Aging, narrative organization, presentation mode, and referent choice strategies

Daniel Morrow, Patsy Altieri, Von Leirer

Research output: Contribution to journalArticlepeer-review


We examined age differences in referent choice strategies when narrative organization and presentation mode taxed working memory. Readers could use the following cues to choose referents for an ambiguous pronoun: (a) thematic cue (main/minor character), (b) foreground cue (character in main/subordinate clause), and (c) recency of mention of character. Subjects read short narratives with a critical sentence that mentioned the main character in the main clause of the critical sentence (congruent condition) or in the subordinate clause of this sentence (incongruent condition). They chose the main or minor character as referent for a pronoun in the next (target) sentence. Experiment 1 examined how older and young readers use these cues with the Memory narrative presentation (target sentence presented on a separate page from the rest of the narrative). Young readers used similar strategies as those in Morrow (1985), where narrative presentation did not tax memory. Thus, the Memory presentation had little influence on their strategies. However, older readers were less consistent and tended to split in choosing the two characters. In Experiment 2, where narrative presentation did not tax working memory, older readers used similar strategies to the young readers in Experiment 1. Experiment 3 found that elders reading narratives with the Memory presentation recalled the nonpreferred character name after the narrative, suggesting that both characters were accessible from working memory. The study suggests that the Memory presentation mode in Experiment 1 interfered with elders' consistent use of narrative cues in choosing referents, especially when these cues conflict.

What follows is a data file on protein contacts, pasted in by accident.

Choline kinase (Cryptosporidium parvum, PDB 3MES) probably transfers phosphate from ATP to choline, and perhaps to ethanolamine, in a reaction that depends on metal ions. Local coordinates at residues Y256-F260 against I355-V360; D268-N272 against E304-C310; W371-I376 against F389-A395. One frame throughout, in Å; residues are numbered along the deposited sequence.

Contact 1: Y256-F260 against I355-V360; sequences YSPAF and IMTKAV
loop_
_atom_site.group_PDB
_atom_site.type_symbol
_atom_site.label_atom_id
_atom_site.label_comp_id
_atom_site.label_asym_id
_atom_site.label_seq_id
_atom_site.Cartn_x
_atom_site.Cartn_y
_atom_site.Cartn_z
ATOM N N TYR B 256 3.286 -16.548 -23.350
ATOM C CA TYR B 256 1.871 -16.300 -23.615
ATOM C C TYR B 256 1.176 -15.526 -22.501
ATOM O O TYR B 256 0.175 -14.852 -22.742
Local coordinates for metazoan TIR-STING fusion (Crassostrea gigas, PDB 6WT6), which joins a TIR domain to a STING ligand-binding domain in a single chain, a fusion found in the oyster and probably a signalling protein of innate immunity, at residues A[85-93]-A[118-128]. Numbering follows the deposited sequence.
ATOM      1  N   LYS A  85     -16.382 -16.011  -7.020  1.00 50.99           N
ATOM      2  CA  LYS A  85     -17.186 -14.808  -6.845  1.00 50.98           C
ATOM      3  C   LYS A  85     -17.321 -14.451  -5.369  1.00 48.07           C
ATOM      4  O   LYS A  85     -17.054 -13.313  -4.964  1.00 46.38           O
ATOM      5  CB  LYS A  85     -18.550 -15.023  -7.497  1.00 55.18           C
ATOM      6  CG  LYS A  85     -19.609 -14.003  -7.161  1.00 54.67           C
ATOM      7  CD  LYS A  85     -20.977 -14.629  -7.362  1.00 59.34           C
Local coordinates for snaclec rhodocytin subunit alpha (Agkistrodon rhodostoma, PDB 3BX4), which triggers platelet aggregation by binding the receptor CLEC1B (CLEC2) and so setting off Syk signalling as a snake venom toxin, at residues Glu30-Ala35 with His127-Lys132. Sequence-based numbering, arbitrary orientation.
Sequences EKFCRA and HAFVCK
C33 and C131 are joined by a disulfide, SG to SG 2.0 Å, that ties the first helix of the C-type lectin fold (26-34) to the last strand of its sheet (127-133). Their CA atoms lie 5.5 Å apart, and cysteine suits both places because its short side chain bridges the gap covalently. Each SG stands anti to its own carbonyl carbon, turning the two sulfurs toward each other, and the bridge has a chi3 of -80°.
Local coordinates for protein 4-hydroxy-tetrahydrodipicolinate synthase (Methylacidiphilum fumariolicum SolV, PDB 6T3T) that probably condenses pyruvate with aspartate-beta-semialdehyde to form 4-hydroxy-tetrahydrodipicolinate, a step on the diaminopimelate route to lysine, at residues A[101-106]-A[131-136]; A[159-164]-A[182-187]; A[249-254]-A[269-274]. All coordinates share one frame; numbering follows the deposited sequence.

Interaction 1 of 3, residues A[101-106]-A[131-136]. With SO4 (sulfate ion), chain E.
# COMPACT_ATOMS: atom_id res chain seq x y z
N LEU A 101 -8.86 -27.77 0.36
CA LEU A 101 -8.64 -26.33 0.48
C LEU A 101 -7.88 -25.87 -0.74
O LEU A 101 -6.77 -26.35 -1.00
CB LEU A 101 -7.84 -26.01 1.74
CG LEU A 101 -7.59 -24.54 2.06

Original languageEnglish (US)
Pages (from-to)75-84
Number of pages10
JournalExperimental Aging Research
Issue number2
StatePublished - 1992
Externally publishedYes

ASJC Scopus subject areas

  • Aging
  • Arts and Humanities (miscellaneous)
  • Psychology(all)
  • Geriatrics and Gerontology


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